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Opportunities & Challenges Dropshipers Face in Post-Epidemic Era

Dropshipping is a retail approach in which businesses don’t keep or distribute their own inventory. Instead, when a company receives an order, it sends information such as the product number, shipping address, and order date to a third party who will handle the purchase on its behalf.

Many e-commerce platforms, such as Shoplazza and Shopify, integrate with dropshipping providers to help online shop owners start their entrepreneurial lives. However, the ease of use comes with big challenges.

In this article, we will break down the benefits and challenges of dropshipping.


Why is Dropshipping in High-Demand?

Dropshipping has gotten a lot of attention recently, and for good reason. For e-commerce merchants, dropshipping has several benefits:

Reduce Expenses

Any company that uses the dropshipping model will not have to invest in inventory or build up a warehouse. In the end, this saves time for businesses because they don’t have to organize inventory or hire staff to fill orders. The expenses associated with the start-ups are reduced.

To summarise, the dropshipping business offers a low entry barrier, reduces startup costs, and makes new enterprises have a market to access.


A dropshipping firm may scale quickly since order fulfillment is not dependent on the size of the warehouse or the number of personnel necessary to send out orders. As a result, dropshipping can be extremely useful to organizations that deal with fluctuating product demand.

Easy Inventory Management

Dropshipping relieves retailers of their administrative burden by eliminating the need to maintain physical inventories.

Because everything is outsourced to suppliers, they don’t have to track inventory, manage the infrastructure that houses it, or manage the shipment.

Offering a diverse assortment of goods

Dropshipping allows you to have a larger product selection. Retailers can offer a greater choice of products, allowing a small firm that normally wouldn’t be able to due to a lack of storage space to do so.


Dropshipping can help a retailer in a variety of ways. A brand may operate from any location, offer a diverse product line, and easily adjust its offerings as market tastes shift.


Dropshipping Challenges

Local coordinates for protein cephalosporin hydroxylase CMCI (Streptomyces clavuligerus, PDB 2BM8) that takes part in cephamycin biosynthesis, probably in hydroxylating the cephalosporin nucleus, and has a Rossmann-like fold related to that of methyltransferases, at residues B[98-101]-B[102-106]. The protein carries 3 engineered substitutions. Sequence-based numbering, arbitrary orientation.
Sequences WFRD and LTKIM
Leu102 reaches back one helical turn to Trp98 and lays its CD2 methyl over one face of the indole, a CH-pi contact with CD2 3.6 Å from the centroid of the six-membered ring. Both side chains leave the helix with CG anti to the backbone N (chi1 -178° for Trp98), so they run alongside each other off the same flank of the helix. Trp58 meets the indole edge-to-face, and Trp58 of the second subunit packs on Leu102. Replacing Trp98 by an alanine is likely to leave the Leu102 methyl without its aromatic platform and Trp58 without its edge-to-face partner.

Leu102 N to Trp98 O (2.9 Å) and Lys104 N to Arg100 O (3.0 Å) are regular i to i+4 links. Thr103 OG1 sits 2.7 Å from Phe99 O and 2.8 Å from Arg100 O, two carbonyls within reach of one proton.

Dropshipping is a popular retail approach, but it has its own set of challenges. The intricacies of dropshipping’s workflow must align with your business objectives to be successful. You should also evaluate the disadvantages of dropshipping, such as lower profit margins and the potential for legal issues.

Relying on Third-party Vendors

Retailers are usually reliant on their suppliers, but dropshipping services are an exception. When a third-party supplier fails to deliver an order, the retailer is accountable if the buyer files a complaint. A retailer’s business operations will be significantly impacted if a supplier goes out of business abruptly.

These kinds of issues would be less of a setback if a merchant had actual product on hand, allowing operations to continue while a new source was identified. It’s vital for new brands to have a solid contingency plan in place in such a disruption.

Dropshipping also allows third parties to handle product availability and quality control. It makes it impossible for firms to test products before shipping them to clients or provide value-added services like pre-installing software on a phone or engraving a personalized message on jewelry.

Intense Competition

You’ll undoubtedly face fierce competition because dropshipping is so straightforward for a store to employ. Unless you have an exclusive arrangement with a supplier to dropship certain products, there’s nothing stopping competitors from selling the same things you do.

Dropshipping enterprises may find it difficult to stand out from the crowd because they can’t offer things or services exclusive to their brands. Retailers will have to compete in other ways, such as by offering a memorable and user-friendly online shopping experience.

Low Profit Margins

Dropshipping diminishes your revenue because it requires outsourcing part of the order fulfillment process to a third party. This means that you’ll need to increase your sales volume to generate the same profit as a regular shop.

Hard to Manage Customer Service

When something goes wrong with an order, it’s more difficult for businesses that don’t control their inventory to provide customer care. If the customer has a question about the goods, claims they were defective, or never received them, the retailer may need to work with the third-party seller to resolve the issue. This adds more work and administrative overhead to the order fulfilment process, in comparison to when no suppliers are engaged.


(Contributed by Ibrahim Imran & Hermes Fang)

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